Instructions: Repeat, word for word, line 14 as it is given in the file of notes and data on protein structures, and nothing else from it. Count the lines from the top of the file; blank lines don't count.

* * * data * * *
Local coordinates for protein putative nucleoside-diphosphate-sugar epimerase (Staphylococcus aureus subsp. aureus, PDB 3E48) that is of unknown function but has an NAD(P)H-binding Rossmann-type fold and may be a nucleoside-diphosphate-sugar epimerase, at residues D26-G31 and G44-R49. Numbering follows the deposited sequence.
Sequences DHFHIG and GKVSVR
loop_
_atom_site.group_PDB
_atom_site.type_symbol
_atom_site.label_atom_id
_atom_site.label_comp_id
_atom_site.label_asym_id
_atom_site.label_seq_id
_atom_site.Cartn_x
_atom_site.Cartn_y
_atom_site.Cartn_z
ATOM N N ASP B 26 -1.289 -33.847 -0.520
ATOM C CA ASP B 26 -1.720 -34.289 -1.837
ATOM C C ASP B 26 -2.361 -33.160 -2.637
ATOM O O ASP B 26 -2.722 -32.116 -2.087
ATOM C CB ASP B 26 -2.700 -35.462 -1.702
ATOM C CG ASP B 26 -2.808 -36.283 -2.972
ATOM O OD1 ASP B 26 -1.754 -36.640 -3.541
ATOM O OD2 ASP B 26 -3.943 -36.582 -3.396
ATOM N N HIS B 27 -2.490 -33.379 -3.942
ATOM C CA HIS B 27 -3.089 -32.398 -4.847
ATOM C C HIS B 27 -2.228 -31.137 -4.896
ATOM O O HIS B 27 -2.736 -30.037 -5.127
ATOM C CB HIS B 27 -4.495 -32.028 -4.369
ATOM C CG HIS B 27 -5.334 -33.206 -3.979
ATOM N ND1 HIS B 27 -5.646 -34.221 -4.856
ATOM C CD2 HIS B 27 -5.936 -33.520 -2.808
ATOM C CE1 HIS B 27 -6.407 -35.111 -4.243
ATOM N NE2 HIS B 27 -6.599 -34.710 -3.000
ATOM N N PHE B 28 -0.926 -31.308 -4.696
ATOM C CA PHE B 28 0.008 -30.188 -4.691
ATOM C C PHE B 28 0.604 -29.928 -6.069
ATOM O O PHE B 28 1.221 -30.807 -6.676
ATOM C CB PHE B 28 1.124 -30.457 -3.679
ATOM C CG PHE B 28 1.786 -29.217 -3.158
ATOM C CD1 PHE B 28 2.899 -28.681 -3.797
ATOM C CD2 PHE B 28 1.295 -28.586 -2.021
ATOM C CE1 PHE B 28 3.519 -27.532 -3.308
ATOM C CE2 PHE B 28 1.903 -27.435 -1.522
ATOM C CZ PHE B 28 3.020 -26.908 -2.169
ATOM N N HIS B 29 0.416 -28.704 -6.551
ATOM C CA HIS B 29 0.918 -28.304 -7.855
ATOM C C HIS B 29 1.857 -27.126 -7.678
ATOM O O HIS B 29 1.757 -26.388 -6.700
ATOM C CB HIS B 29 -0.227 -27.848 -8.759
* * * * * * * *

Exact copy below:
ATOM C CA ASP B 26 -1.720 -34.289 -1.837